The Cooper Union administration yesterday released details of the procedures it intends to use to place a student on the college’s Board of Trustees in the coming months, and to this outside observer’s eyes, those procedures look like a clear violation of the agreement that brought and end to the spring’s two-month Free Cooper Union occupation of President Jamshed Bharucha’s office.

In June of this year the Cooper trustees announced their “intention” to “have student representation on the Board,” with particulars of implementation to be worked out in September. The following month, however, as part of the negotiated settlement of the occupation, it was agreed that the Board would establish procedures “for the election of a student representative as a member of the Board of Trustees.”

Note that word, “election.” It was the only new element of the student trustee policy announced as part of the agreement, and a crucial concession to the occupiers. A student trustee can only properly represent the students of the campus if he or she speaks for, and is accountable to, those students. The principle of student self-determination is a crucial one in struggles for legitimate student representation in university governance, and reflects a core value of the Free Cooper Union movement.

Yesterday’s administration announcement betrayed that value, and breeched the July agreement.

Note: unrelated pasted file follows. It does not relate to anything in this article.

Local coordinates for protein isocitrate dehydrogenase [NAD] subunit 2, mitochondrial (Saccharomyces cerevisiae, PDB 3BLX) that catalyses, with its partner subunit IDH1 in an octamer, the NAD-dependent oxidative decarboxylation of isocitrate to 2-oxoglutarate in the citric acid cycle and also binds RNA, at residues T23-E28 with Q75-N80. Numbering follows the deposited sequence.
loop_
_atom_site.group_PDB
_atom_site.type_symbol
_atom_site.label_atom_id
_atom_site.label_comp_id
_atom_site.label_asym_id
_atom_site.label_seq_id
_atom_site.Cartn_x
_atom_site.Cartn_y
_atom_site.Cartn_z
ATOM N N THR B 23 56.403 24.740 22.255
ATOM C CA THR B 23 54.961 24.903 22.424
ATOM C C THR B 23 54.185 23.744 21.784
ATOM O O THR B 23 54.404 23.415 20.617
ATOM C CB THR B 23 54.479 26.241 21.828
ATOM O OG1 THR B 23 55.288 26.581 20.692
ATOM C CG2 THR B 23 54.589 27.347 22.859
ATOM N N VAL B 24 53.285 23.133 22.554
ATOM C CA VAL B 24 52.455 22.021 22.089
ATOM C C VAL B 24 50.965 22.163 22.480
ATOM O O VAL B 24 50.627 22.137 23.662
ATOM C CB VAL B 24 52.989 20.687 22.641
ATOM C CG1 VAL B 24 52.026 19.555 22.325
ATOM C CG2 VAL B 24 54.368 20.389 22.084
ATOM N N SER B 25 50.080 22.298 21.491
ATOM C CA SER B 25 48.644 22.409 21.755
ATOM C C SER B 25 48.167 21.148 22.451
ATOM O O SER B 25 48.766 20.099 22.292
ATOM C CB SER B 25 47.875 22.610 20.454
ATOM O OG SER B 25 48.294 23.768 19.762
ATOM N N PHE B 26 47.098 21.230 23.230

Under the procedures just announced, the Cooper Union Joint Student Council will hold nominations for the position through a petition process. After nominations are secured and validated, there will be a brief campaign period and a candidate forum. Subsequent to that, a vote of the student body will be held.

So far so good.

But the voting process will not serve to elect a student trustee, as mandated in the occupation agreement. Instead, it will produce three “finalists” for the position, who will be “referred to the Committee on Trustees” — a committee of the Board — “for vetting and selection.”

That’s right. The student trustee will be decided not by a vote of the students but through a vote of a committee of the existing Board of Trustees. This is only an “election” in the sense that the 2012 presidential race would have been an election if, after the balloting, the names of Barack Obama, Mitt Romney, and Gary Johnson had been forwarded to an unrepresentative, unelected body for “vetting and selection.” (For the purposes of this analogy, assume that the presidential vetting and selection committee would be composed of Belgians, as none of the members of the Committee on Trustees are students.)

There are other reasons for concern in the new announcement. The student trustee will (after this fall’s inaugural selection process) be chosen in the spring semester to serve a two-year term, which means that only first-year students and sophomores will be eligible for consideration. The student trustee will not be given a vote on the board, and will only be permitted to attend executive sessions of the body at the discretion of the chair. That last provision raises real questions about whether the trustee is properly understood as a member of the Board at all.

It didn’t have to be this way. Plenty of American colleges and universities have elected student trustees with full voting rights and a one-year term. There are no legal or practical impediments to such a setup, despite the dire intimations in today’s announcement.

Cooper Union could have, and should have, stuck to their agreement. That they chose not to does not bode well for the future of student-administration relations at the school.

Friday Update | How Cooper Union Students Could Force the College’s Hand on the Student Trustee